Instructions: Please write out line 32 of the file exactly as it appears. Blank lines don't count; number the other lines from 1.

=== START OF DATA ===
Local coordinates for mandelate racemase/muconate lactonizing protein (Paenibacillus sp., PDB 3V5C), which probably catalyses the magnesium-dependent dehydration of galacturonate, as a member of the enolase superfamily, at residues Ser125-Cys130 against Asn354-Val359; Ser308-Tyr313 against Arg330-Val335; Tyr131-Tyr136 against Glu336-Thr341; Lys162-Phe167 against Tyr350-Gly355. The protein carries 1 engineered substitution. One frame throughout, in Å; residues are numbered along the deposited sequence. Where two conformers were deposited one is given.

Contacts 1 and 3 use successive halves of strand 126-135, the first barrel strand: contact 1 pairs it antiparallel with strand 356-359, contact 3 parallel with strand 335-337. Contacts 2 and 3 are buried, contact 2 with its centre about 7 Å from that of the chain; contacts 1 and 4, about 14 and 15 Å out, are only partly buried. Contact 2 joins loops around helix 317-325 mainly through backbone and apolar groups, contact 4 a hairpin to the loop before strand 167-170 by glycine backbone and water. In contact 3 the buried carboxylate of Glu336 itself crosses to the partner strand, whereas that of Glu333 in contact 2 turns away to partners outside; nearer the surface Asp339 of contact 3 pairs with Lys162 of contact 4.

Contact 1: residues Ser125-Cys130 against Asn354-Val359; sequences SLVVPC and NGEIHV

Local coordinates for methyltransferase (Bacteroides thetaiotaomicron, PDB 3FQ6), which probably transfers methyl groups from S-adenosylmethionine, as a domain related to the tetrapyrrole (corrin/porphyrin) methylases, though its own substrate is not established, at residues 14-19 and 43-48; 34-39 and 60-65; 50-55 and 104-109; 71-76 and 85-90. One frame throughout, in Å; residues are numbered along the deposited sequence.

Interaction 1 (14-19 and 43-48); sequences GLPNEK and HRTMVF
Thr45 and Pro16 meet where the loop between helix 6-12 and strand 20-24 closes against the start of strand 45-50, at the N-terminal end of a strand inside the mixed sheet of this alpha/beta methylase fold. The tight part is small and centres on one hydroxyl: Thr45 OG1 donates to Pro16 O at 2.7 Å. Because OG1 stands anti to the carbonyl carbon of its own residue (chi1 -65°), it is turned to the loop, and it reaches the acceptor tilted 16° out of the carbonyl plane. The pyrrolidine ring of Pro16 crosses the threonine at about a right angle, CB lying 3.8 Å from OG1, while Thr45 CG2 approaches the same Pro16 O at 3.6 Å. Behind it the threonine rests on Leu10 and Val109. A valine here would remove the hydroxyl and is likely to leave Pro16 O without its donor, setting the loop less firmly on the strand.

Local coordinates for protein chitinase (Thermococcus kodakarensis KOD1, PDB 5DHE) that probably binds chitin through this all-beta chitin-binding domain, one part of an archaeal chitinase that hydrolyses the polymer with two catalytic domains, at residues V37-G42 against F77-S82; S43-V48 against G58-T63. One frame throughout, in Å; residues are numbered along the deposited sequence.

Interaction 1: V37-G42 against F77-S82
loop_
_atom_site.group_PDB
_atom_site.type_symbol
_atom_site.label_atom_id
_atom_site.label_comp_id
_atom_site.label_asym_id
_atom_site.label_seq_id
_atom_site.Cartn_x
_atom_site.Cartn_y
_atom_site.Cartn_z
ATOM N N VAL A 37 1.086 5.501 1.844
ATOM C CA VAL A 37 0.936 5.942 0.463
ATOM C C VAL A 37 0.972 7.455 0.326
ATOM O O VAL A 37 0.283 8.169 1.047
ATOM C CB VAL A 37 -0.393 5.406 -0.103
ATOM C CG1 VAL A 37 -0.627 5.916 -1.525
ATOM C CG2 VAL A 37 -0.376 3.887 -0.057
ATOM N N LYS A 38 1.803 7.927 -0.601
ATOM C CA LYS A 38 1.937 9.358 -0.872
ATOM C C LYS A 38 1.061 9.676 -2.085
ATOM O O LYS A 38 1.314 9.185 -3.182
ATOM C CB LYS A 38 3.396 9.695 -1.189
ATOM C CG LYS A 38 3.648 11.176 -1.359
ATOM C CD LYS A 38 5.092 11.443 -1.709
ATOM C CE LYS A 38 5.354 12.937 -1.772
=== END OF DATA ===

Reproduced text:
ATOM C CD LYS A 38 5.092 11.443 -1.709